The main issue you have to consider is the support in place in the event of a system/site-wide crash. Let’s take the Twitter example and run a few numbers:

  • January 2010 number of Twitter users – 75,000,000.
  • Twitter crashes, globally, everyone makes a tech request.
  • Time taken to fill out forms on the part of the user, and deal with each request and give a form answer on the part of Twitter, even on auto reply: 10 seconds (thinking along the lines of writing “my twitter account doesn’t work, :( ” and hitting send, and the receipt page loading on a decent connection).
  • Total amount of time to deal with all 75 million requests:
  • 750,000,000 seconds
  • 12,000,000 minutes
  • 20,833.333 (recurring) hours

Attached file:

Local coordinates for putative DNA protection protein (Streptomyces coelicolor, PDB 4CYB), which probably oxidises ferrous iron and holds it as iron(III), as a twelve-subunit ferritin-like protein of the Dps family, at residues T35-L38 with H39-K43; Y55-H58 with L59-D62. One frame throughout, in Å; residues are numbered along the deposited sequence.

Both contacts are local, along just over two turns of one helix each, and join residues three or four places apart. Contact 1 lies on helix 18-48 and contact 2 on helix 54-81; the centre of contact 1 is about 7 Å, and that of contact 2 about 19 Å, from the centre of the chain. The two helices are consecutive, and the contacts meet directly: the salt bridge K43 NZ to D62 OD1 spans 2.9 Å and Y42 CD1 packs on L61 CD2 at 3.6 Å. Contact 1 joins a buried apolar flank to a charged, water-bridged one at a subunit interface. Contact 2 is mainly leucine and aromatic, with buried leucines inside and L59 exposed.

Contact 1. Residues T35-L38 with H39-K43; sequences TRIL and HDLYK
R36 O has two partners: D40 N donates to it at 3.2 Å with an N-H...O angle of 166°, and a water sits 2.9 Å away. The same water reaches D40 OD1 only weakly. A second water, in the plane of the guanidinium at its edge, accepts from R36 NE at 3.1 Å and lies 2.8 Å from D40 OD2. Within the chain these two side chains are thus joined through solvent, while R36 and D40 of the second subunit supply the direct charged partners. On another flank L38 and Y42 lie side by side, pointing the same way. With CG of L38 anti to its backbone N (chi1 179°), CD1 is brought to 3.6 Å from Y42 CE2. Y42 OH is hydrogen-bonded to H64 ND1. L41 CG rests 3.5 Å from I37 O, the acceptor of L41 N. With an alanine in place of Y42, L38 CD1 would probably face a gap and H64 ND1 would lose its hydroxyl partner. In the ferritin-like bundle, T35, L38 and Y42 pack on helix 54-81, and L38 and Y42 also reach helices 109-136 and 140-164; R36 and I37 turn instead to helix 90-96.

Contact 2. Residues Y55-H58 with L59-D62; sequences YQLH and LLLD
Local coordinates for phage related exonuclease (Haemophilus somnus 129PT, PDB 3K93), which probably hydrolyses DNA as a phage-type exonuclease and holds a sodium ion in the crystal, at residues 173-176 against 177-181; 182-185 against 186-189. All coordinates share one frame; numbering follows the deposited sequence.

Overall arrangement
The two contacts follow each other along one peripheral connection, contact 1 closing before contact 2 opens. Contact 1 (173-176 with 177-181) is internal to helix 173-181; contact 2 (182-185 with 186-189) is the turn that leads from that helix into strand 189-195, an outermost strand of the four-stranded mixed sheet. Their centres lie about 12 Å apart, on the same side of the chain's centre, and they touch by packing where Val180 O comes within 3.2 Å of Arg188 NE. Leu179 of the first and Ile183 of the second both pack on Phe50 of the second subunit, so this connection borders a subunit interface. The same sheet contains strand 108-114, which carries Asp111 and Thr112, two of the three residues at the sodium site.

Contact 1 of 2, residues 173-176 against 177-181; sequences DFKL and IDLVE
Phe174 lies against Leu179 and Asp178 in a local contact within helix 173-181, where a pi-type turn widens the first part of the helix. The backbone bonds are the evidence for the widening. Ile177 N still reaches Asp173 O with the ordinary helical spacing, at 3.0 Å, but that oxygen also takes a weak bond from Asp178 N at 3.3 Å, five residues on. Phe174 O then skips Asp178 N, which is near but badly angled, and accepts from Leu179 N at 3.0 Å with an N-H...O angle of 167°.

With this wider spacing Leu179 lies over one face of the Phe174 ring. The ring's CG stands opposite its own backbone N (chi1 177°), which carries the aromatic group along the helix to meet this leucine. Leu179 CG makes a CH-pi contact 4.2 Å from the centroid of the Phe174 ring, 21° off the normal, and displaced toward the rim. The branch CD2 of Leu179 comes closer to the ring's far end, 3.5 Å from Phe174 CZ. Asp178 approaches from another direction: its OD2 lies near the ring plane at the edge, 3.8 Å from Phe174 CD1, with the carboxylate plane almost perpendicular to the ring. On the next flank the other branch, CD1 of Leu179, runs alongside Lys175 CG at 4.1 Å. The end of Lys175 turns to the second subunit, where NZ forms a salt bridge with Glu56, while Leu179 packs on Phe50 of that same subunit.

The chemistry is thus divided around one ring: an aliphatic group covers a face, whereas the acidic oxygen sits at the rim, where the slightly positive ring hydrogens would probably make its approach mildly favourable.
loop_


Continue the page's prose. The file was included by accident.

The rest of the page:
• 8,680 days
  • 23.78 (rounded down, non-leap year) years.

Now, admittedly everyone would get their responses immediately, not one-by-one. But imagine the server capacity to respond, and take into account that almost 24 years of productivity has been lost – it’s enough to give any CEO a heart attack. But of course, if you tweet 50 times a day as a business PR attempt and twitter goes down for a day, that’s 50 tweets lost, and therefore 500 possible re-tweets – 550 tweets talking about your company lost, per day, the equivalent of one or two press releases. It’s a damaging thing to happen, and dependence like this means a lot of companies face a seriously blank afternoon if their means of doing business is lost. Scrooge would be ashamed – we should all still be keeping manual, physical records, but an over-reliance on digitised information, no need for filing cabinets (that new plant looks way better, anyway) and so-called “infallible” backup systems means we run the risk of losing everything.

Remember the Titanic? The “unsinkable” ship? Now apply that to MS Office, your email server, MSN, Facebook, Twitter, and even your phone network and the Royal Mail. Scary, right?